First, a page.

Could your can of cooking spray explode? Lawsuit says yes.

Eight people say they were injured by spray cans
Could your can of cooking spray explode? Lawsuit says yes.
Courtesy: Flickr

Eight people say cans of cooking spray they were using at home exploded and severly injured them. Now they’re suing the maker of “Pam,” Conagra.

The lawsuits were filed today in Cook County Circuit Court in Chicago. The plaintiffs say the cans are defective, and dangerous when used close to sources of heat– like stoves and grills.

The lawsuit also says Conagra failed to tell people about the danger.

Conagra denies the charge and says millions of people use the cooking spray every day and, when used properly, it’s safe.

The plaintiffs are:

Maria Mariano, whose canister of Wellsley Farms Cooking Spray on a counter near the stove in her Staten Island, New York, home, exploded as she was boiling water on April 5.
Raveen Sugantharaj, who was burned by an exploding can of Pam Cooking Spray in his Indianapolis home on March 6.
Paytene Pivonka and Jacob Dalton, whose Pam Cooking Spray on a wall shelf above the stove where they were cooking in their Provo, Utah, home exploded and burned them on Nov. 6.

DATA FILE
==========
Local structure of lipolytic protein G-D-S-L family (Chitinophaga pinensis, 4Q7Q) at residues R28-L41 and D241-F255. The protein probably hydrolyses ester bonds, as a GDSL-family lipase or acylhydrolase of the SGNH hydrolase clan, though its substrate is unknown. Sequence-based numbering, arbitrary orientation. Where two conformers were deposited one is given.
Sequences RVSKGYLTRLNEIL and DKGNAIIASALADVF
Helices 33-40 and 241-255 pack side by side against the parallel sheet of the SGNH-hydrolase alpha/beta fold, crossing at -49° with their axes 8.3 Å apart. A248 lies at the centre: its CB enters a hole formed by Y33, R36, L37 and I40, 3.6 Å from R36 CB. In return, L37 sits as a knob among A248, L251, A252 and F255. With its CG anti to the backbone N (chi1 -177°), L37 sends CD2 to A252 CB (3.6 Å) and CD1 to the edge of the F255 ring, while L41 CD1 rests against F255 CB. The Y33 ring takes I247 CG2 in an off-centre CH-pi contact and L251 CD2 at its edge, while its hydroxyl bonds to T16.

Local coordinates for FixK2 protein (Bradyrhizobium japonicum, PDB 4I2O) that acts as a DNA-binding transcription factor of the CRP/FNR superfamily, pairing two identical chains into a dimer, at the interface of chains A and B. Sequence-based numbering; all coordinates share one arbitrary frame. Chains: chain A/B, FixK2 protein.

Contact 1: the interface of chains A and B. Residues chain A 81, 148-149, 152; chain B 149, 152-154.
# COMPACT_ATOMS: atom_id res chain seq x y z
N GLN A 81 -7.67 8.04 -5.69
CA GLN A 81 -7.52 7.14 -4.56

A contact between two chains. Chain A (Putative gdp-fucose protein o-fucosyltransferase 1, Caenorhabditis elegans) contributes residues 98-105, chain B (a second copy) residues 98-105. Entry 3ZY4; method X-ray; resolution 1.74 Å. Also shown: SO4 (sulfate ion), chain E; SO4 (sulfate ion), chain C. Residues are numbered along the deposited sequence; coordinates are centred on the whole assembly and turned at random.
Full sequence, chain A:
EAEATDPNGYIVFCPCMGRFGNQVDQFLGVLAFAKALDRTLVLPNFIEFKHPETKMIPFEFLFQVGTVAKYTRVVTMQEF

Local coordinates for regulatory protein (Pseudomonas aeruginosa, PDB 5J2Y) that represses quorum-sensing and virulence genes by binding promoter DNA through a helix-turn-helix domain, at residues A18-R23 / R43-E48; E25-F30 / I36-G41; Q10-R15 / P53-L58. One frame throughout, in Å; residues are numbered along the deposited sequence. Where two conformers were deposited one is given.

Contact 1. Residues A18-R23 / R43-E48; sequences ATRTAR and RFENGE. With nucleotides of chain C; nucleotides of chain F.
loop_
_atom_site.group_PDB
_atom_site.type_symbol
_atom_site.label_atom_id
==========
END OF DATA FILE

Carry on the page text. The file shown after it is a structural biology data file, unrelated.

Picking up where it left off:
Andrea Bearden and Brandon Banks, who were burned in their Mount Carmel, Illinois, home, on May 19 when the can of Pam Cooking Spray on a counter beside their stove exploded.
Reveriano Duran, a cook at of the Berryhill Baja Grill in Houston, who on July 16, 2017, moved a canister of Sysco Cooking Spray from the left side of a shelf near the grill top to the right side and then was burned when it exploded.
Y’Tesia Taylor, who was burned and blinded in one eye on July 15, 2017, when a canister of Pam Cooking Spray, which she’d just used to spray a baking dish with and then placed on a rolling wooden utility cart next to the stove where she was cooking, exploded as she finished putting the dish in the oven in her Greenville, Texas, home.

Conagra says all cans carry clear instructions that they should not be left on a stove or near a heat source, sprayed near an open flame or stored above 120°F.”

The design of the cans that exploded has reportedly been discontinued. New cans are being “designed and manufactured so that when the can buckled and the u-shaped vents on the bottom of the canister opened, the internal contents of the canister would escape through the vents and the pressure inside the can would be reduced,” the lawsuits allege.

J. Craig Smith of Koskoff Koskoff & Bieder, which represents the victims, claims that in 2011, after decades, Conagra switched to a new kind of aerosol can. The lawsuit argues that the design makes the can more likely to explode at lower temperatures.

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